Tejinder KAUR

Parallel Session: ED1 - Teaching Einsteinian Physics to School Students

Description: Einstein played a pivotal role in the development of quantum physics, and his theory of general relativity represents our best understanding of the macroscopic Universe, describing, with great precision, the interplay between the geometry of space-time and its matter and energy content.
Besides its outstanding importance for science, Einsteinian physics, encompassing quantum mechanics and relativity underpins almost all modern technology, as epitomised by the semiconductor physics and GPS navigators in smart phones. Gravitational wave detectors, which are quantum instruments for measuring spacetime can only be understood in an Einsteinian context. Despite all this, the Newtonian concepts of space, time, matter and radiation, which are in conflict with modern physics, are still taught in schools worldwide.
In this session we will discuss and present research findings focussed on the necessity and possibility of grounding school education in Einsteinian concepts across the years K-12. Papers are invited on all aspects of the teaching and learning of Einsteinian physics including curriculum proposals, educational research results and approaches for connecting Einsteinian concepts to important Newtonian tools.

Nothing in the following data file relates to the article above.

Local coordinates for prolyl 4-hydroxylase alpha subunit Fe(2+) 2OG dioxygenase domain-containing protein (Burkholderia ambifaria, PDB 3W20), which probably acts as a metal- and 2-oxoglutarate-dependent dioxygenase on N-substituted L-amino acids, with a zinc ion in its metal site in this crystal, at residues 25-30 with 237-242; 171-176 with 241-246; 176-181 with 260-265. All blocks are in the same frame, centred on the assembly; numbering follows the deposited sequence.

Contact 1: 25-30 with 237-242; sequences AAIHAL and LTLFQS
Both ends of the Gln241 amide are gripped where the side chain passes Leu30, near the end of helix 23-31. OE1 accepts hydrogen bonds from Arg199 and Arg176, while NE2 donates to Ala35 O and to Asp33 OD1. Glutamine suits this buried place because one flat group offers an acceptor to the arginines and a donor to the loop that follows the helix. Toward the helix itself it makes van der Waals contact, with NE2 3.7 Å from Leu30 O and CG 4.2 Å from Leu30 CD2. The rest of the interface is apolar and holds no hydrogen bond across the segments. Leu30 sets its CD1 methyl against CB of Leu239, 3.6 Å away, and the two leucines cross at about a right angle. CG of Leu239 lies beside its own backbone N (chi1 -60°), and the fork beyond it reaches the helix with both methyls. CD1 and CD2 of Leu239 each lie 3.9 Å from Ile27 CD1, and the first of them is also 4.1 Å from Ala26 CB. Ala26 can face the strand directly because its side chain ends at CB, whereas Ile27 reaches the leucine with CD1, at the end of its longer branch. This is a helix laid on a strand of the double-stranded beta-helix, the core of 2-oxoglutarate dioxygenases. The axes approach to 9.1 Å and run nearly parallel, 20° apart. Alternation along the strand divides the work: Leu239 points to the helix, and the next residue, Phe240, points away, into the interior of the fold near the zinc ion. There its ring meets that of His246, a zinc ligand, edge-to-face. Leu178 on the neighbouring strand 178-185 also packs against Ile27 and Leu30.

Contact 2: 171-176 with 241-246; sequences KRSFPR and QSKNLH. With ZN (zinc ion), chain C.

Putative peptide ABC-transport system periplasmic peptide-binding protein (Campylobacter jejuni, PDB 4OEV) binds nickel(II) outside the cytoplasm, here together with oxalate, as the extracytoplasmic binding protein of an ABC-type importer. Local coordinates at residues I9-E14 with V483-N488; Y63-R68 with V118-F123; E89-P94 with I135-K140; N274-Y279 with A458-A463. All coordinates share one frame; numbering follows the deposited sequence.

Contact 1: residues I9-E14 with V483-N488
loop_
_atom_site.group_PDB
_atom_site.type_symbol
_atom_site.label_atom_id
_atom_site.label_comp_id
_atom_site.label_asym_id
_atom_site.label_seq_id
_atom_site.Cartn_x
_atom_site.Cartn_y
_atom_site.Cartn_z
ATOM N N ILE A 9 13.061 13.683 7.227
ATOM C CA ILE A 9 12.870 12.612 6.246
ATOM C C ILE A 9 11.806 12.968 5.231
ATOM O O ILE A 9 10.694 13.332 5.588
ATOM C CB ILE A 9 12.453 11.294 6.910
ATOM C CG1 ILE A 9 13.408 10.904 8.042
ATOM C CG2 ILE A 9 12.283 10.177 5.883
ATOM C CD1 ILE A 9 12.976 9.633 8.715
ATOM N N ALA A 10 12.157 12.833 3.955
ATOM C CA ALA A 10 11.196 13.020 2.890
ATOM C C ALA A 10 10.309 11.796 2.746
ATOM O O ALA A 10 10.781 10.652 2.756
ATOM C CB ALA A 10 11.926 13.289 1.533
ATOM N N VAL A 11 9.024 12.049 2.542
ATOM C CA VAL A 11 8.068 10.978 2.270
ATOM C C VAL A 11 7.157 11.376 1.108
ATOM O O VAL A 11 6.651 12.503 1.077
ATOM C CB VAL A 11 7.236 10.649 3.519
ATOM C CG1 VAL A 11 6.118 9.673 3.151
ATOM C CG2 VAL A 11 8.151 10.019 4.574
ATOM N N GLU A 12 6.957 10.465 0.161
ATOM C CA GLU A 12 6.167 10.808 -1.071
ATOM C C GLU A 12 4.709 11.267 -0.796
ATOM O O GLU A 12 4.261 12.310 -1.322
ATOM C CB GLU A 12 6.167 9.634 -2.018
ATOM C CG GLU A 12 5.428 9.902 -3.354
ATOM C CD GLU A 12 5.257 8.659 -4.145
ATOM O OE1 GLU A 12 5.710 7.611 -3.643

http://sites.math.rutgers.edu/people/?type=faculty&id=189    miki@math.rutgers.edu    CV
Michael KIESSLING

Parallel Session: AT2 - The Einstein-Infeld-Hoffmann Legacy in Mathematical Relativity

Description: In their famous 1938 Annals of Mathematics paper: 'The Gravitational Equations and the Problem of Motion,' Einstein, Infeld, and Hoffmann claimed that the field equations of general relativity theory alone determine the equations of motion of matter particles, viewed as naked point-singularities in space-like slices of spacetime. Their claim was generalized to charged naked point-singularities by Infeld's student Wallace in 1941. Although non-rigorous and full of questionable assumptions, these works have become the template of many follow-up studies, in particular the computation of gravitational wave signals. Part 1 of this session draws attention to recent rigorous advances in our understanding of the classical joint initial value problem for N point-charges and their electromagnetic fields in special and general relativity. This includes a local well-posedness theorem which uses an electromagnetic vacuum law that avoids the infinity problems of the Maxwell-Lorentz field equations. Part 2 proposes a `deformation quantization' of the classical structure of part 1 inspired by Einstein's 'Führungsfeld' idea: the singularities of mildly singular general-relativistic spacetimes are guided by solutions of Dirac-type wave equations, showing that GR and QM can peacefully co-exist (in a suitable sense). Both electrons and photons will be treated in this manner.